24/3/2016

Grouse shooting – RSPB staff publish their views

RSPB Paperby Andrew Gilruth, GWCT Director of Communications

If you wish to review the environmental impacts of any land use, you must present balanced arguments and ensure facts quoted from other sources are used appropriately. This week staff at the RSPB had their view on grouse shooting published – it’s a revealing read.

The GWCT viewpoint on grouse shooting

Grouse moors, just like other land uses, such as forestry or livestock farming, are a valuable component part of a sustainable and diverse future for our uplands. All land uses should be assessed to demonstrate the benefits they provide and where any trade-offs are. Farming, for instance…

In a global context, heather moorland of the sort maintained by grouse shooting is one of the rarest habitat types and enjoys some of the highest conservation designations. Many of these moors were not designated Sites of Special Scientific Interest (SSSIs) in spite of being grouse moors, but because they were grouse moors.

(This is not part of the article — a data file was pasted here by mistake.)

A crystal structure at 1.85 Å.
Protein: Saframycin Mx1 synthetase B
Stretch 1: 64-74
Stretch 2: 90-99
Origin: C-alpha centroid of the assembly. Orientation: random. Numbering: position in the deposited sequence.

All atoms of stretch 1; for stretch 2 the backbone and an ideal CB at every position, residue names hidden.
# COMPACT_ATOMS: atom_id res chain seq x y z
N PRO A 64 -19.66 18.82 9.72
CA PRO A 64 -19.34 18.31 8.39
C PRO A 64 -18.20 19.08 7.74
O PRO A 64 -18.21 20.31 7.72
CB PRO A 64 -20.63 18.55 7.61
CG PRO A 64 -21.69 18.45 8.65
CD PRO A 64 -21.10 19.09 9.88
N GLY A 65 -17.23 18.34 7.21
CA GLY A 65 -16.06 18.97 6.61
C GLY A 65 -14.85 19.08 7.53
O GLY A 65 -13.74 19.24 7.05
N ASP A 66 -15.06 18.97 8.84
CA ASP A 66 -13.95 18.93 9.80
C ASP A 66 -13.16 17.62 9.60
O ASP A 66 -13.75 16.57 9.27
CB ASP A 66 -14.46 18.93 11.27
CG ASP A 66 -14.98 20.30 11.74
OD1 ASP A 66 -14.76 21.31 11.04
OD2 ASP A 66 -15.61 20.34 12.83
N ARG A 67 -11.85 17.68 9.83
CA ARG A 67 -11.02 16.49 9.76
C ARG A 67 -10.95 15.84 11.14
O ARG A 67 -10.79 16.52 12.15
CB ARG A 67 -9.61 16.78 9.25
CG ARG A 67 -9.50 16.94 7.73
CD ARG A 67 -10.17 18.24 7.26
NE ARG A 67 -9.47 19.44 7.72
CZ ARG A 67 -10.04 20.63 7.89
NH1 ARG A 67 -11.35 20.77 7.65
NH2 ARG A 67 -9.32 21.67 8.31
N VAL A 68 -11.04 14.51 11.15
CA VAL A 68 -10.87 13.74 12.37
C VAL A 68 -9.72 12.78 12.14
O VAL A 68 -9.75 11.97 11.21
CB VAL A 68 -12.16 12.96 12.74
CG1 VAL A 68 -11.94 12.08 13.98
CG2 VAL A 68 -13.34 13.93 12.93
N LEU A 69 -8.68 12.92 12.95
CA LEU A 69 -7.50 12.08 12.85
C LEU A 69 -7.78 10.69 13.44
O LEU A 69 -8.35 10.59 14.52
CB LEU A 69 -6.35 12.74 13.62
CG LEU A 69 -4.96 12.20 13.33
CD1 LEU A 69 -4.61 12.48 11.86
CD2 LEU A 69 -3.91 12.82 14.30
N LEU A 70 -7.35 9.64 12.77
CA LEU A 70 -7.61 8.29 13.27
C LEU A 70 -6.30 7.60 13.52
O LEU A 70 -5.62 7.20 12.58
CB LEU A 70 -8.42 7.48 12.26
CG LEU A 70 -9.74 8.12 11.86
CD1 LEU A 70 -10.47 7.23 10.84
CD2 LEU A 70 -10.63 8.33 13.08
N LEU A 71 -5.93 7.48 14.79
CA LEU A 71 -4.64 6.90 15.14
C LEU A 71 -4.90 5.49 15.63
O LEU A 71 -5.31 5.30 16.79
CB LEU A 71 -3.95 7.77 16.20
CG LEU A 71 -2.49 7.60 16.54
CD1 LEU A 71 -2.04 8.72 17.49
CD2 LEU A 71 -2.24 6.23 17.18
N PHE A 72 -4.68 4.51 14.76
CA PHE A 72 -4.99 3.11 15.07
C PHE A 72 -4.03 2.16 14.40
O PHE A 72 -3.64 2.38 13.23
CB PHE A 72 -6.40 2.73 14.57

There is good evidence that they are current and future refuges for wildlife in our country. This is illustrated by the fact that curlew, lapwing, black grouse and mountain hare still thrive on grouse moors while facing declines elsewhere.

There is no question that well-conducted management for grouse shooting can be a force for good in the uplands. Its demise would result in a loss of landscape value, rare biodiversity, and income and cultural value for many rural communities.

Grouse moors – the conservation case

The consequences of failing to recognise and encourage this force for good and work with farmers and gamekeepers is nowhere better illustrated than in the uplands of Wales. These once supported the most productive grouse moors in the UK as well as abundant populations of other birds.